R v Boudreault: Imagine There’s No Surcharge

What does it mean to say that a law is constitutional or not? What are we getting at when a label of constitutionality is attached to a law? Of course on one level, we are asking whether a particular provision violates the Canadian Charter of Rights and Freedoms [Charter] (or is vires) – a technical exercise in constitutional analysis. But on another level, especially in the Charter context, we are concerned with how a provision operates in society and how it impacts Canadians. From this perspective we can capture both how laws operate on the books, and also the lived experience of the law.

The Supreme Court of Canada (“Supreme Court” or “SCC”)’s decision in R v Boudreault  [“Boudrealt”] sheds light on the importance of recognizing lived experience in constitutional analysis. Meanwhile, the dissent demonstrates the problems with reasoning in the abstract. Justice Martin, writing for a 7-2 majority, found that mandatory victim surcharges (MVS) are cruel and unusual punishment contrary to s 12 of the Charter. Importantly, at the foundation of her constitutional analysis is a concern for how mandatory fines are experienced by impoverished offenders. Justice Martin’s awareness of the lived reality of the MVS on impoverished offenders is clear in two areas of her reasons: her discussion on reasonable hypotheticals, and her analysis of the provision’s interrelated harms.

What is a Mandatory Victim fine Surcharge and Why Would It Be Unconstitutional?

In Boudreault, the SCC jointly heard and decided four appeals, all challenging the constitutionality of the s 737 of the Criminal Code, RSC 1985, c. C-46. Per s 737, anyone who pleads or is found guilty of an offence under the Code (or the Controlled Drugs and Substances Act, SC 1996 c.19) is required to pay a victim surcharge. The fine applies to all offences and is calculated per offence, with an $100 fine imposed for every summary conviction and $200 per indictable offence. Since most offenders are convicted or plead guilty to multiple offences at a given sentencing, the total surcharge quickly adds up. While this charge is not new – it was first introduced in the 1980s – in 2013 the section was amended to rescind the judicial discretion to waive or decrease the MVS .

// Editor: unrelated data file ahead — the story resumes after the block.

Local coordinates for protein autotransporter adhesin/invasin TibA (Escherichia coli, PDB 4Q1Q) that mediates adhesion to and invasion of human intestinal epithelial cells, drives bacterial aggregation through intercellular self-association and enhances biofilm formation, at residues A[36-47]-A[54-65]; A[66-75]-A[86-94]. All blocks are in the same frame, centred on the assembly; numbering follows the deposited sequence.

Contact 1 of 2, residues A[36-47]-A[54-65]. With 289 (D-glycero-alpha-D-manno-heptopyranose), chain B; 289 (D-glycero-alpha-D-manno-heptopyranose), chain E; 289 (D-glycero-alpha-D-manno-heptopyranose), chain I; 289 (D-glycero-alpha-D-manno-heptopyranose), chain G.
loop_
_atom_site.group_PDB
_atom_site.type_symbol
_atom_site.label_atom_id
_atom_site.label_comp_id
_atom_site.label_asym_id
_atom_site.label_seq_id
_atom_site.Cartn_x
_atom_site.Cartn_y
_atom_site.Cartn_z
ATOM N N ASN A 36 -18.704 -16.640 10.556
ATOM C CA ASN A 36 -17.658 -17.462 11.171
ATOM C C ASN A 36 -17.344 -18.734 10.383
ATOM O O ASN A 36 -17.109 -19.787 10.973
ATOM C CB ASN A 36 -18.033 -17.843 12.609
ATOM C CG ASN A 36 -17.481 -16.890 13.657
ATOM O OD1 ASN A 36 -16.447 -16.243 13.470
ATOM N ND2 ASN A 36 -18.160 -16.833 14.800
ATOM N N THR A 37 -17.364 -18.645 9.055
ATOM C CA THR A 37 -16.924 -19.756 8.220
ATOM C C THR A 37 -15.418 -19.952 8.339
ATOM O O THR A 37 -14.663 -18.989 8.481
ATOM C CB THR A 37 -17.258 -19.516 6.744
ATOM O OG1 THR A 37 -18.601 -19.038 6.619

At issue in Boudreault was the new mandatory nature of the fine. Does a mandatory fine per conviction for all offenders constitute cruel and unusual punishment contrary to s 12, particularly for impoverished individuals? Both the Ontario and Quebec appellate courts found that the MVS failed to meet the high threshold for cruel and unusual punishment.

The s 12 jurisprudence is relatively sparse, partially because there is a high threshold for establishing that punishment is cruel and unusual. To be cruel and unusual, a punishment or treatment of an individual by the state must be so abhorrent as to shock community standards. The Supreme Court has developed a two-part test for establishing that an impugned provision meets the gross disproportionality standard necessary for violating s 12. As a threshold matter, it must first be established that what is at issue is a “punishment” and not some other form of sanction or policy (such as parole, which is not penal but supervisory). For Justice Martin, it was clear that the MVS met the Court’s criteria for punishment because MVS is a sanction flowing from conviction, imposed to further the goals of sentencing, and impacting offenders’ liberty and security interests. Then, a court will identify what a fit punishment is and compare the actual punishment to the ideal one. If the actual punishment is grossly disproportionate in impact or effect as compared to a fit sentence, it constitutes cruel and unusual punishment and violates s 12.

Linking the Real and the Abstract: Reasonable Hypotheticals